'Standard weighting' of different factors influencing pay was used in the wage analysis. In the area covered by the packaging agreement there are 72 occupations, while in the graphical industry there are 50. Before the weighting exercise, the wage differential between women and men was 6% in packaging and 9% in the graphical industry to the advantage of the male workers. Counting all the factors, the final result of the analysis showed that the women’s wages were 98% of men’s in the graphical industry and 97% in the packaging industry.
Effects of Equal Opportunities Act amendments
In October 2002, the newly formed minority government (SE0210102F) of the Social Democratic Party (Socialdemokratiska Arbetarepartiet, SAP) government, along with its cooperation partners the Left Party (Vänsterpartiet) and the Green Party (Miljöpartiet de Gröna), decided (among '121 points for a safer, fairer and greener Sweden') that the Equal Opportunities Act should be overhauled in 2004, three years after its last amendments in 2001 (SE0102179N). These amendments included a new legal definition of 'work of equal value' and an obligation on employers to conduct an annual wage survey.
With this in mind, the National Mediation Office decided during 2003 to conduct a limited study as to whether the 2001 amendments of the Act have had an effect that can be detected in the wage statistics. Statistics Sweden carried out the study, which encompassed parts of the government, municipalities and city council sectors. The study investigated if there had been any changes in wage differentials between women and men that have occurred on the legal grounds of 'work of equal value'. The 2000-2 statistics for 100 municipalities, 20 city councils and 13 governmental areas were examined. The finding of this 'pilot' survey is, in brief, that it is not possible to show that wage differentials between men and women have diminished as a consequence of the changes in the Equal Opportunities Act. Women still have on average lower wages than men. There are reasons for a large part of the difference. The main explanation is that men in the public sector work in occupations that are more highly valued. Men dominate among doctors, for example, who have the highest salaries. The occupation of speech therapist is dominated by women, and has the lowest wage level.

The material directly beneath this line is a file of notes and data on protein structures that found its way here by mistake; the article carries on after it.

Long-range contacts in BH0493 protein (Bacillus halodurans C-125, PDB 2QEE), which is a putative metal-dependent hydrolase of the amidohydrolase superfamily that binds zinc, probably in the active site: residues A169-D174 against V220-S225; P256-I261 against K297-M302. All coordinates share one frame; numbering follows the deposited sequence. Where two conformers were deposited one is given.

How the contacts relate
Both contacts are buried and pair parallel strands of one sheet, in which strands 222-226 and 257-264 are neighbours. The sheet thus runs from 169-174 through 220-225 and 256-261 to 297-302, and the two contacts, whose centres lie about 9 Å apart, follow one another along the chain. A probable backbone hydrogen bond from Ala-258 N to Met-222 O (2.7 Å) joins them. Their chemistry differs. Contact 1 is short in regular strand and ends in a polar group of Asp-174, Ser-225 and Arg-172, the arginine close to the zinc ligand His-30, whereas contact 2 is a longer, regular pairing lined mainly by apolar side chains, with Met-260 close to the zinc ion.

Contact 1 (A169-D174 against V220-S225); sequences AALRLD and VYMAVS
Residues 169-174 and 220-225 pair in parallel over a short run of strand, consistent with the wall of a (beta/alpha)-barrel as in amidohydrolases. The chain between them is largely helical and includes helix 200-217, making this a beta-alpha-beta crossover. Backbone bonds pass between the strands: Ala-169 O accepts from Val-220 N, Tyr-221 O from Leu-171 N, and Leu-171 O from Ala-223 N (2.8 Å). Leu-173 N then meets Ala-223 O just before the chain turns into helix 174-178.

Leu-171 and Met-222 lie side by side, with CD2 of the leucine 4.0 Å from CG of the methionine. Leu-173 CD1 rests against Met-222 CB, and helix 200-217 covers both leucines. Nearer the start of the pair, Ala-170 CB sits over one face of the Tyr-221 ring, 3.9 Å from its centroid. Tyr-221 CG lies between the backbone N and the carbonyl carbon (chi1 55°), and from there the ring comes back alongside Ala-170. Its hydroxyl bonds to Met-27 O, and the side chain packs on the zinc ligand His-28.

Generally, there are no evident signs of wage discrimination within occupations in the public sector, the National Mediation Office states. Women and men mainly have the same wage in the same occupation. Gender wage differences often receive public attention in terms of the differences between different occupations. For example, in Sweden low-paid female-dominated occupations have often been compared with better-paid male-dominated occupations. In order to show gender wage discrimination in the legal sense it is required that the work tasks compared may be seen as being of equal value and that they be carried out at the same employer. Statistics are of no help when it comes to the question of whether two jobs are of equal value or not (SE0103187F).
The Swedish labour market is gender segregated. Men most often work in the private sector, while women workers are evenly divided between the private and the public sector. They dominate especially in the municipal and city council sectors, where they make up 80% of the workforce. There were about 3.8 million employees in Sweden in 2003. Of these, about 2.5 million worked in the private sector (65%). About 1.1 million (29%) worked in the municipal and city council sectors, and a little more than 220,000 worked in the central government sector (6%).
The National Mediation Office is the central government body responsible for mediating in labour disputes. It is also itself part of the wage formation system, being required to promote an efficient wage formation process. A part of this latter task is looking into gender discrimination matters.
Sweden’s official wage statistics show the wage levels for women and men in various sectors of employment. Over the past 10 years, the gap between the sexes has remained largely unchanged, the National Mediation Office states in latest annual report. The differences primarily reflect gender segregation in the labour market and the fact that jobs traditionally dominated by women are lower paid. The statistics do not show whether the pay gaps are unwarranted or discriminatory as defined by the Equal Opportunities Act. This is because the official statistics and the Act operate at different levels. The statistics show the differences in pay between the various occupational categories (roughly) and across whole sectors but not pay relations at individual workplaces. The aim of the Equal Opportunities Act is to eliminate unwarranted differences in pay between employees performing equal work or work of equal value for the same employer. (Annika Berg, Arbetslivsinstitutet)